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|Oracle Directory Server Enterprise Edition Deployment Planning Guide 11g Release 1 (188.8.131.52.0)|
Encryption helps to protect data in transit, as well as stored data. This section describes the following methods of data encryption:
Security design involves more than an authentication scheme for identifying users and an access control scheme for protecting information. You must also protect the integrity of information between servers and client applications while it is being sent over the network.
To provide secure communications over the network, you can use both the LDAP and DSML protocols over the Secure Sockets Layer (SSL). When SSL is configured and activated, clients connect to a dedicated secure port where all communications are encrypted after the SSL connection is established. Directory Server and Directory Proxy Server also support the Start Transport Layer Security (Start TLS) control. Start TLS allows the client to initiate an encrypted connection over the standard LDAP port.
For an overview of SSL and TLS in Directory Server, see Chapter 5, Directory Server Security, in Oracle Directory Server Enterprise Edition Reference.
Directory Server Enterprise Edition provides various features to protect data at the access level, including password authentication, certificate-based authentication, SSL, and proxy authorization. However, the data stored in database files, backup files, and LDIF files must also be protected. The attribute encryption feature prevents users from accessing sensitive data while the data is stored.
Attribute encryption enables certain attributes to be stored in encrypted form. Attribute encryption is configured at the database level. Thus, after an attribute is encrypted, the attribute is encrypted in every entry in the database. Because attribute encryption occurs at the attribute level (not the entry level), the only way to encrypt an entire entry is to encrypt all of its attributes.
Attribute encryption also enables you to export data to another database in an encrypted format. The purpose of attribute encryption is to protect sensitive data only when the data is being stored or exported. Therefore, the encryption is always reversible. Encrypted attributes are decrypted when returned through search requests.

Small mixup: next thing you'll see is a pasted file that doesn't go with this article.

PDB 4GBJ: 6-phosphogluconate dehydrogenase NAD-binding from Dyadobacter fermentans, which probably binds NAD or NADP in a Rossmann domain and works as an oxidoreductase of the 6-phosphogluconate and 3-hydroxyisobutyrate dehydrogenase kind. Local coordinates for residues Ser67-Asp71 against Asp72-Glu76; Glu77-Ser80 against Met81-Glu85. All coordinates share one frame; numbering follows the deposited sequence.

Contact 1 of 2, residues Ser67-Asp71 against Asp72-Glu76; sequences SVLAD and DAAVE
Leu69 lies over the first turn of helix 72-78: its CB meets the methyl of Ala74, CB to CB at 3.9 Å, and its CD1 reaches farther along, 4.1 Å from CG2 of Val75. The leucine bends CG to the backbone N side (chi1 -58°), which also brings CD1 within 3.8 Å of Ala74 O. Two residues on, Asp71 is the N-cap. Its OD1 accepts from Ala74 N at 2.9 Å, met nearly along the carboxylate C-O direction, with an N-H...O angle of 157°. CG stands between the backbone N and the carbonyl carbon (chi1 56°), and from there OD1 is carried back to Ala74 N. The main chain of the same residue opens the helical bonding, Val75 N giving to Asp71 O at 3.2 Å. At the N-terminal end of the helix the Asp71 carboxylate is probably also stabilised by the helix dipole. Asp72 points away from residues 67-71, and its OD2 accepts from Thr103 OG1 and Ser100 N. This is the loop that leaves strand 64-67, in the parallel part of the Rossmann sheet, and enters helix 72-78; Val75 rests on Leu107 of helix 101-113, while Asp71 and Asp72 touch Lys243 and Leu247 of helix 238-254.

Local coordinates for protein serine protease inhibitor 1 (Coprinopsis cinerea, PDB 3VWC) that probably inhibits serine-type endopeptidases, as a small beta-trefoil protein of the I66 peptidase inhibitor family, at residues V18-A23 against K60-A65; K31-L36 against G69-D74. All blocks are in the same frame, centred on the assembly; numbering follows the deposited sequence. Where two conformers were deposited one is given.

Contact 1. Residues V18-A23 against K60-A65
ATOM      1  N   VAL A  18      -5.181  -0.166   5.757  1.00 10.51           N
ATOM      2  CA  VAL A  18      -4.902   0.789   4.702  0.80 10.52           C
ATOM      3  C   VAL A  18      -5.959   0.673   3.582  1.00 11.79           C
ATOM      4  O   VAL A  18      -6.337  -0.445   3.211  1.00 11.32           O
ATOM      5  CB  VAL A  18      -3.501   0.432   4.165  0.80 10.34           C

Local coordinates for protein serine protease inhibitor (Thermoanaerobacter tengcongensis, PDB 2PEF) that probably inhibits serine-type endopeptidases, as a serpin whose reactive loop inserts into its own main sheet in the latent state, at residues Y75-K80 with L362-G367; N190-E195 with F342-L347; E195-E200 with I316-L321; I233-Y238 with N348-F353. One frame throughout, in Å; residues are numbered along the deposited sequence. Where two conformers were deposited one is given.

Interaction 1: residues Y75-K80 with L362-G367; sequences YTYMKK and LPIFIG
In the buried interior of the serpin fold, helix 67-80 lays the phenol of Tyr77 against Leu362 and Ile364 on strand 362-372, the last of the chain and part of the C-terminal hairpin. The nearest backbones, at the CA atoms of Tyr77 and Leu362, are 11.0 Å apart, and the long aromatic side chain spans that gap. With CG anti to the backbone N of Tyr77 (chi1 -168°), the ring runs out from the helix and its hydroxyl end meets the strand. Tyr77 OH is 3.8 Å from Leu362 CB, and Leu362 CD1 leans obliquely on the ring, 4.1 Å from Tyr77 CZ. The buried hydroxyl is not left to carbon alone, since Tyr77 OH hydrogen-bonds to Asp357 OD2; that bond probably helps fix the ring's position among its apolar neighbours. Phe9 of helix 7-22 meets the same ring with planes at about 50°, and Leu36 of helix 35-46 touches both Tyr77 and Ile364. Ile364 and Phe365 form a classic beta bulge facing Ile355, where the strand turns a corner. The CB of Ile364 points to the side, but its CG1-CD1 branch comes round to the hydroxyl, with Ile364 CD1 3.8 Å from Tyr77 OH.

The following figure shows a user entry being added to the database, where attribute encryption has been configured to encrypt the salary attribute.
Figure 7-1 Attribute Encryption Logic
The attribute encryption feature supports a wide range of encryption algorithms. Portability across different platforms is ensured. As an additional security measure, attribute encryption uses the private key of the server’s SSL certificate to generate its own key. This key is then used to perform the encryption and decryption operations. To be able to encrypt attributes, a server must be running over SSL. The SSL certificate and its private key are stored securely in the database and protected by a password. This key database password is required to authenticate to the server. The server assumes that whoever has access to this key database password is authorized to export decrypted data.
Note that attribute encryption only protects stored attributes. If you are replicating these attributes, replication must be configured over SSL to protect the attributes during transport.
If you use attribute encryption, you cannot use the binary copy feature to initialize one server from another server.
While attribute encryption offers increased data security, this feature does impact performance. Use attribute encryption only to encrypt particularly sensitive attributes.
Sensitive data can be accessed directly through index files. Thus, you must encrypt the index keys corresponding to the encrypted attributes, to ensure that the attributes are fully protected. Indexing already has a performance impact, without the added cost of encrypting index keys. Therefore, configure attribute encryption before data is imported or added to the database for the first time. This procedure ensures that encrypted attributes are indexed as such from the outset.